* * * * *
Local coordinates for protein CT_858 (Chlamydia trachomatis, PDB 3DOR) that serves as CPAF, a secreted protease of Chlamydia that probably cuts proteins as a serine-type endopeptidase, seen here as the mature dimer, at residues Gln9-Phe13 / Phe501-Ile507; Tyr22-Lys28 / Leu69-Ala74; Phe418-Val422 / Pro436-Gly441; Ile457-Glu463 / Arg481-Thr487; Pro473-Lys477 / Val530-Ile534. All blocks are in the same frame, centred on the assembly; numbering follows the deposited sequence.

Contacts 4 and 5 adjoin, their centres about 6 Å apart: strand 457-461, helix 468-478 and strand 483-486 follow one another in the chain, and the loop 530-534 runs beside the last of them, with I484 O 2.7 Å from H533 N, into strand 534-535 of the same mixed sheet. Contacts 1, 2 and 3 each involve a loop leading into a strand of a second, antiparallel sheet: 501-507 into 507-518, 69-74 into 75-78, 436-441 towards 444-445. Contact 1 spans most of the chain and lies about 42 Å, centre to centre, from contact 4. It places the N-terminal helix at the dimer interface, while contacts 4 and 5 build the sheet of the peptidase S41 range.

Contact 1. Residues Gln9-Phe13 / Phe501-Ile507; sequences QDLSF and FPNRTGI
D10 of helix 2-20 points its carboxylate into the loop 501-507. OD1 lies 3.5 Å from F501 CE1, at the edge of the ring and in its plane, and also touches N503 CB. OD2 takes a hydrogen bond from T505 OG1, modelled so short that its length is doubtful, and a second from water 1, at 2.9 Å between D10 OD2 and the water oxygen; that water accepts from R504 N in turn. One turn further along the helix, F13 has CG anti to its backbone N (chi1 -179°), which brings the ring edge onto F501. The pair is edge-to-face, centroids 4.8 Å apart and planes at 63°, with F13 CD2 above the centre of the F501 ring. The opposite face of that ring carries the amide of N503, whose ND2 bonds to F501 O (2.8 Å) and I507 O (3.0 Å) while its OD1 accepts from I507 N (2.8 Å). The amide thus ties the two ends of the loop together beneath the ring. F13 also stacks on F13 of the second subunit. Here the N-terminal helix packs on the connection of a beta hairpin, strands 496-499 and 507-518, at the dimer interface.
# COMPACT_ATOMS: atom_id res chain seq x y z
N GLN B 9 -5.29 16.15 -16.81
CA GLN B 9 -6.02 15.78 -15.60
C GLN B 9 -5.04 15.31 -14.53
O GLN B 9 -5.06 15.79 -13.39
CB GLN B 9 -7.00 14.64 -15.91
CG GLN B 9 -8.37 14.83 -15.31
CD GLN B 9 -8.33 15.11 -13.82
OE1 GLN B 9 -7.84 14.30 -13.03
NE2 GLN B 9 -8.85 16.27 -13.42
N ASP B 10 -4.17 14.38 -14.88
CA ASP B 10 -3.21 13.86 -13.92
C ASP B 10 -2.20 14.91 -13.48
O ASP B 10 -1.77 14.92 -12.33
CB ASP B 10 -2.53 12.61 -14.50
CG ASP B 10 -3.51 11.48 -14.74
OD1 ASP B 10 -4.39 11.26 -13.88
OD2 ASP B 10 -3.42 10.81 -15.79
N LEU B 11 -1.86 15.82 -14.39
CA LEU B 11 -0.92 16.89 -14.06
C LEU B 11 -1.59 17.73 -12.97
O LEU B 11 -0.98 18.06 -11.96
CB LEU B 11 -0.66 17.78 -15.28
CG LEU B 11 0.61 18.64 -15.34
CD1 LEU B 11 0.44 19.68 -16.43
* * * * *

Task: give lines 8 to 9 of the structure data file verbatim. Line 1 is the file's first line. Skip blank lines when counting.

C GLN B 9 -5.04 15.31 -14.53
O GLN B 9 -5.06 15.79 -13.39